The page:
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Hong Kong protests

US and allies blast Hong Kong security law as China shrugs

State Department eyes response to 'change behavior' in Beijing

People's Liberation Army vessels at a naval base in Hong Kong.   © Reuters

NEW YORK -- The U.S., Australia, the U.K. and Canada expressed "deep concern" on Thursday over Beijing's approval of a national security law to be imposed in Hong Kong, a move seen as a major erosion to the city's autonomy.

"Hong Kong has flourished as a bastion of freedom," the countries said in a joint statement. "The international community has a significant and long-standing stake in Hong Kong's prosperity and stability."

The countries said the national security law "lies in direct conflict with its international obligations under the principles of the legally binding, U.N.-registered Sino-British Joint Declaration."

"The proposed law would undermine the 'one country, two systems' framework," the statement said. "It also raises the prospect of prosecution in Hong Kong for political crimes, and undermines existing commitments to protect the rights of Hong Kong people."

The statement called on Beijing to work with the government and people of Hong Kong to "find a mutually acceptable accommodation that will honor China's international obligations under the UN-filed Sino-British Joint Declaration."

The declaration, signed by Britain and China in 1984, laid the groundwork for China resuming control of Hong Kong in 1997. In it, Hong Kong was guaranteed a high degree of autonomy, including an independent judiciary and other freedoms, to last 50 years.

Earlier on Thursday, China's legislature, National People's Congress, voted to move forward with a law that would impose national security rules similar to those on the mainland in Hong Kong, bypassing the city's own legislative body. The approval came as protests erupted in the city and Washington warned against moving the law forward.

U.S. President Donald Trump has said his administration will respond "powerfully" by the end of the week, while his Secretary of State Mike Pompeo told Congress Wednesday that Hong Kong no longer has enough autonomy to warrant the special trade treatment it receives from the U.S.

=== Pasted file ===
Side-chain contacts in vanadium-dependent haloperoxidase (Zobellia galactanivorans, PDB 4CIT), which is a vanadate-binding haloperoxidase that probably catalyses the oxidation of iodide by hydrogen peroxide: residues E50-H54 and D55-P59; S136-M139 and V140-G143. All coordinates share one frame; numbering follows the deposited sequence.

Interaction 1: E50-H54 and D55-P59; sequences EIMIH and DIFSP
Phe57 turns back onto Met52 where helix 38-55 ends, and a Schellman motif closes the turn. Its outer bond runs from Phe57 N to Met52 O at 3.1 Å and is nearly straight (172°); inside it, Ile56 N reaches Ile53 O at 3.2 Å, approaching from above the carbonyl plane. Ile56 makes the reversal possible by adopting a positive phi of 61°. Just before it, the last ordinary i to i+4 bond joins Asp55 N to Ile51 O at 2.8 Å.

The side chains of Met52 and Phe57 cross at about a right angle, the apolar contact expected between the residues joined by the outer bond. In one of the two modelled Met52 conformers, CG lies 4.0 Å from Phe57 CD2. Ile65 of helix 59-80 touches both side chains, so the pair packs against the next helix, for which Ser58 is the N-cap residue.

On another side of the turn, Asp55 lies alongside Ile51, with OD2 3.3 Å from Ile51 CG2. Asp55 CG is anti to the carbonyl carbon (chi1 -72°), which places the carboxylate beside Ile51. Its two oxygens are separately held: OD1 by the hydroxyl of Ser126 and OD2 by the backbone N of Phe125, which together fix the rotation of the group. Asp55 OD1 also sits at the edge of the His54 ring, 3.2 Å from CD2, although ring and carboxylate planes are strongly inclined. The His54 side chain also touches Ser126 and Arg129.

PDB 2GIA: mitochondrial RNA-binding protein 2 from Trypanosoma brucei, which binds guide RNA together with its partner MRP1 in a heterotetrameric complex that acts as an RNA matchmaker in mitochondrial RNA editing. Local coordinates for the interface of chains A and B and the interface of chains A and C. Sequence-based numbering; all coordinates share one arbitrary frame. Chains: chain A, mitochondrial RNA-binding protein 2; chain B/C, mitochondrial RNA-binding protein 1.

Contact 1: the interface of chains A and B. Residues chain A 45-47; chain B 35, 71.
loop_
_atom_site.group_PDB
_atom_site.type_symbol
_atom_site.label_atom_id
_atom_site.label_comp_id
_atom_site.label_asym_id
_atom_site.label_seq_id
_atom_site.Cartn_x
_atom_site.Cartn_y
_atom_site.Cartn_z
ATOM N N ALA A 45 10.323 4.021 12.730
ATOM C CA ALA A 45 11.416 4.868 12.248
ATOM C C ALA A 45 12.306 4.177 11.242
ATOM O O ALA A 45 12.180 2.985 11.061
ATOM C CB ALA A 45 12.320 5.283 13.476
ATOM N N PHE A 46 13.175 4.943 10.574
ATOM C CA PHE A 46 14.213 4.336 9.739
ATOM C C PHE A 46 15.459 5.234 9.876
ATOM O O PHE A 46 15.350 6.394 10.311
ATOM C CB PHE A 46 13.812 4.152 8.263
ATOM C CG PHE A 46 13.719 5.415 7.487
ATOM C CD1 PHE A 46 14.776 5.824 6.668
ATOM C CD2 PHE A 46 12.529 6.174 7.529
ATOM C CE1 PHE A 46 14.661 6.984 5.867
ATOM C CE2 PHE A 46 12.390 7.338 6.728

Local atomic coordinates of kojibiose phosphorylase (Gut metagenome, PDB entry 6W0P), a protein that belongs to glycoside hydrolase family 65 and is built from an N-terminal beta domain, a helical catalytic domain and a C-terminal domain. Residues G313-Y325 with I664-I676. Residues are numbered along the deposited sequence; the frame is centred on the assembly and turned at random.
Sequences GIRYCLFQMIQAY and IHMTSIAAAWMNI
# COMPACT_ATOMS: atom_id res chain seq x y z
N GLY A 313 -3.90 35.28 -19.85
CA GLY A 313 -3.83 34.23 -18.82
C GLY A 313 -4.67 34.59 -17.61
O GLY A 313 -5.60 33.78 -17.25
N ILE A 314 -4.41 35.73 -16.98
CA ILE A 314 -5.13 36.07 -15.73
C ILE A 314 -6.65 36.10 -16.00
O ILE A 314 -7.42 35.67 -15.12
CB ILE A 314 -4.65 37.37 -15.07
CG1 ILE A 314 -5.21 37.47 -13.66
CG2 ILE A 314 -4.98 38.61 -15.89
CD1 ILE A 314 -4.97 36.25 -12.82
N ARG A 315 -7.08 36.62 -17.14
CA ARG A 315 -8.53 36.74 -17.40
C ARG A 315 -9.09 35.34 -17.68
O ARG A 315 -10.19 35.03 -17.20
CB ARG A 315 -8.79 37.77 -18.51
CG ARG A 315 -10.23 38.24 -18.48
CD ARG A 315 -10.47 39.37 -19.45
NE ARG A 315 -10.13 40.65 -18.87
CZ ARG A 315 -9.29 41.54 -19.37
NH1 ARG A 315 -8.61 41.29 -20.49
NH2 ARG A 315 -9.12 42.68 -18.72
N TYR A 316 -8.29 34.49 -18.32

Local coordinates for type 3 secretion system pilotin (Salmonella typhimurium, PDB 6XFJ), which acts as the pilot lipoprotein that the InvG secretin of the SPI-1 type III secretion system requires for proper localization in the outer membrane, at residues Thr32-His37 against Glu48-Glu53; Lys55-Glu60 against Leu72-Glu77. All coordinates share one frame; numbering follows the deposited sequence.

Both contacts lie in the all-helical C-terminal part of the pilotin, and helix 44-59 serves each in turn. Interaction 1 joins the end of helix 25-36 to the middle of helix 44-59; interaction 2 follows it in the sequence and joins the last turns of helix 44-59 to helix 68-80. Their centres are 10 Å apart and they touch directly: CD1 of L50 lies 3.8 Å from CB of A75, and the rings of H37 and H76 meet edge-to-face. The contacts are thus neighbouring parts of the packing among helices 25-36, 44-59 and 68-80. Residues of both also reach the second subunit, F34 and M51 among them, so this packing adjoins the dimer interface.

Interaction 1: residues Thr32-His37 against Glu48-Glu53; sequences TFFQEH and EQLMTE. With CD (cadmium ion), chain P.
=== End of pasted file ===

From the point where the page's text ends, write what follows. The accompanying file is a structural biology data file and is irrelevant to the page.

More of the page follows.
Such privileges are afforded to the city by the United States-Hong Kong Policy Act of 1992.

An American law passed last year, the Hong Kong Human Rights and Democracy Act, mandates the State Department to conduct annual reviews of Hong Kong's autonomy in order for Congress to decide whether the unique treatment is still justified.

Trump will be able to suspend parts or all of Hong Kong's special treatment.

Dave Stilwell, assistant secretary of state, told reporters Thursday that the department is "designing our responses to be sure to help Beijing understand that as a nation of law, we will invoke the law."

"But at the same time, we will do our best to ensure the people of Hong Kong are not adversely affected," Stilwell said. He added that the measures, which could include visa and economic sanctions, will be targeted "to change behavior" in Beijing.

Given Washington's own interests and the interests of Hong Kong, a full repeal of the city's trade privileges -- or the so-called nuclear option -- "remains unlikely," according to analysts at the risk consultancy Eurasia Group. 

"U.S. companies are invested in Hong Kong as an access point for the region," the analysts, led by Jeffrey Wright, wrote in a Wednesday note. "Losing its special status would also hurt Hong Kong more than Beijing, further straining an already struggling economy while doing little long-term damage to Beijing's plans."

The most likely move in the near term would be extending tariffs on Chinese goods to Hong Kong exports, which will have a limited direct effect on the U.S. firms operating in the territory because of low volumes of goods exports, the note said.

"We expect sanctions to be tailored to avoid affecting financial institutions or Hong Kong's role as a financial hub, but deterioration of the situation is possible, so these are not out of the question," the analysts wrote.

Meanwhile, China's decision to move forward with the security bill despite pushback from both Hong Kong and the U.S. signals Beijing has calculated Washington's response to the extent it could afford.

"Now that Beijing is pushing the Hong Kong national security law forward, it is prepared for any response from Washington," the Chinese state-run Global Times said in a Wednesday editorial. 

Sanctions targeting individual officials' assets and visas will appear underwhelming, the article said.

"The ace in [Washington's] hand is nothing but the so-called decoupling," it continued. "If the financial war keeps escalating, the ultimate loser will be the U.S."

The U.S. response "will need to exceed Chinese expectations if it is to have an intended effect on future PRC behavior," Ryan Hass, a fellow at Washington think tank Brookings Institution and an Asia adviser under the Obama administration, said Thursday.

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